Design your life to include more money, health and happiness with less stuff, space and energy.

Design your life to include more money, health and happiness with less stuff, space and energy.

Why Are American Homes So Big?

Yesterday, we mentioned that in 2012 the average new single-family home in the US was 2505 sq ft (median house size was 2306 and has stayed close to average. Full stats here). For a small-space blog, maybe we should have devoted a little more attention to this number as it seems relevant to the future of small-space living.


As the above chart shows, after a momentary decrease in size following the housing bubble burst, new homes are close to matching their all time high average of 2521 sq ft in 2007.

What the chart doesn’t show is that the inflated home size is coupled with the persistent shrinking size of the American household. In 2012 the average American household contained a record low 2.55 people–basically 1000 sq ft per occupant of the newly constructed home. Compare that to 40 years ago, when there were 3.01 people per household and the average new home size was 1660 sq ft, or 550 sq ft per occupant.

It should be noted that building production was way down in 2012. In 2007, there were 1.5M new, single-family homes completed. In 2012, that number was 649K.

Prices are up but still down overall. In 2012, the average new, single-family home sold for $292K. That figure peaked in 2007 at $313K. A couple years later, that number sunk to $270K. While this number has steadily increased since the dip, a quick glance makes relative construction costs seem quite low.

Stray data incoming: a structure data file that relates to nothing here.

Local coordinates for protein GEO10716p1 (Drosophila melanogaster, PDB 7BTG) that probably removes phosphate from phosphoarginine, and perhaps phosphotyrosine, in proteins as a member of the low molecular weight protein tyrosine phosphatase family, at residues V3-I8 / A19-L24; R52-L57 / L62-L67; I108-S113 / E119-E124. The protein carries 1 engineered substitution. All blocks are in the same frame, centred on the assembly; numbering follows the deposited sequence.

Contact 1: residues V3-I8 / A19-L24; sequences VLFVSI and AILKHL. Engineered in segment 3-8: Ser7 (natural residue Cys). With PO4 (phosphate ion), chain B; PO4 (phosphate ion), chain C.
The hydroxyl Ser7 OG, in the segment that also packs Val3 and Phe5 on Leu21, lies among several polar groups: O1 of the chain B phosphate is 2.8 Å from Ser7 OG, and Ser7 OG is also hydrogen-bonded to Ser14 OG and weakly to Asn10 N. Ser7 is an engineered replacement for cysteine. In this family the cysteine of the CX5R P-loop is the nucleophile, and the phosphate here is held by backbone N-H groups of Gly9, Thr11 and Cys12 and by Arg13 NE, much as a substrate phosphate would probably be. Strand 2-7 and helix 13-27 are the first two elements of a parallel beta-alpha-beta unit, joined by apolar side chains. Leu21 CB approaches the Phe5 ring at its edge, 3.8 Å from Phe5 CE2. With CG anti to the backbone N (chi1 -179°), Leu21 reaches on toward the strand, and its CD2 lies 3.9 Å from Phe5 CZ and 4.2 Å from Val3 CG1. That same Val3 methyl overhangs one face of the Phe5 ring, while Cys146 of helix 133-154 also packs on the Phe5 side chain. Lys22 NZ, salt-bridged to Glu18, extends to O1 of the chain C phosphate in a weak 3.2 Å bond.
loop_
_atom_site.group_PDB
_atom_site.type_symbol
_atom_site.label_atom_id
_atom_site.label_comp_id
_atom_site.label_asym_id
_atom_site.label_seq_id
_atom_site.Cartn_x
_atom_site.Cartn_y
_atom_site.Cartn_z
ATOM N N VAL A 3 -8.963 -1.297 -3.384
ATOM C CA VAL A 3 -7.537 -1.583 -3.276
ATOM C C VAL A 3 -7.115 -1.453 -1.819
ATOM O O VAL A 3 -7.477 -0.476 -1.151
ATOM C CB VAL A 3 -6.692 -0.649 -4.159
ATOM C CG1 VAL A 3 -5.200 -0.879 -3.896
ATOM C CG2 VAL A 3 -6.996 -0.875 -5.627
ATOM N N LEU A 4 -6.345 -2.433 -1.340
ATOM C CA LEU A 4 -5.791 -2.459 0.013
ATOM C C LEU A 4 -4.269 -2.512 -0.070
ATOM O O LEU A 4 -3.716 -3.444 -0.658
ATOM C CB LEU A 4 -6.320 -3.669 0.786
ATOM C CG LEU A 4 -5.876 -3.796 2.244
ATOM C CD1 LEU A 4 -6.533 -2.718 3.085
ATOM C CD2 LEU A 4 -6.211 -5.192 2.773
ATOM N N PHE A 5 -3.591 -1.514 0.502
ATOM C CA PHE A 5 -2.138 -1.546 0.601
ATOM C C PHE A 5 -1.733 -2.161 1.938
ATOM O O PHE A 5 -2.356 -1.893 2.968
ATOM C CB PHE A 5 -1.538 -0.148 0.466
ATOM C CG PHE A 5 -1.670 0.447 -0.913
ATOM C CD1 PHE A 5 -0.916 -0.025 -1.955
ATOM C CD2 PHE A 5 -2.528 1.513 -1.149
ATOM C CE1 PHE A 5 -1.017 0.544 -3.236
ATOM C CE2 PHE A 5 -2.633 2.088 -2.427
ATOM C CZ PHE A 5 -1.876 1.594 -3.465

This all points to the fact that people build big because they can afford to. With interest rates hovering around 3%, money is very cheap right now for the well-heeled populations who can secure a loan; combine that with cheap construction and energy costs and the financial choice to build big is an easy one for people who already have more money than most. As Lloyd Alter wrote in Treehugger today on this topic, “Money is cheap. Natural gas is cheap. The trades are cheap. What could possibly go wrong?” The only sliver of a silver lining is that it’s fewer, albeit richer, people who are buying these big homes.

This decrease in new single family home construction has not triggered a boom in the construction of units in multifamily buildings. In 2012, there were 166K units completed in multifamily buildings. Compare that to 284K in 2007 or 840K forty years ago.

We wish we had a “but the bright side is” statement, but we don’t. Basically, a smaller subset of the American population is building and buying as big, or bigger, than they ever had. And cities are growing ever denser without a commensurate increase in multifamily building construction, driving prices higher and higher.

What do you think? Outside of a major economic downturn, what would compel Americans to start demanding smaller homes? Will smaller homes always remain a weird niche in the American housing market? Do you think smart design can have a bearing on the emergence of smaller homes? Or will people always choose more when the option presents itself? Please share your thoughts in our comments section.

Contemporary House image via Shutterstock

Screenshot via The Atlantic Cities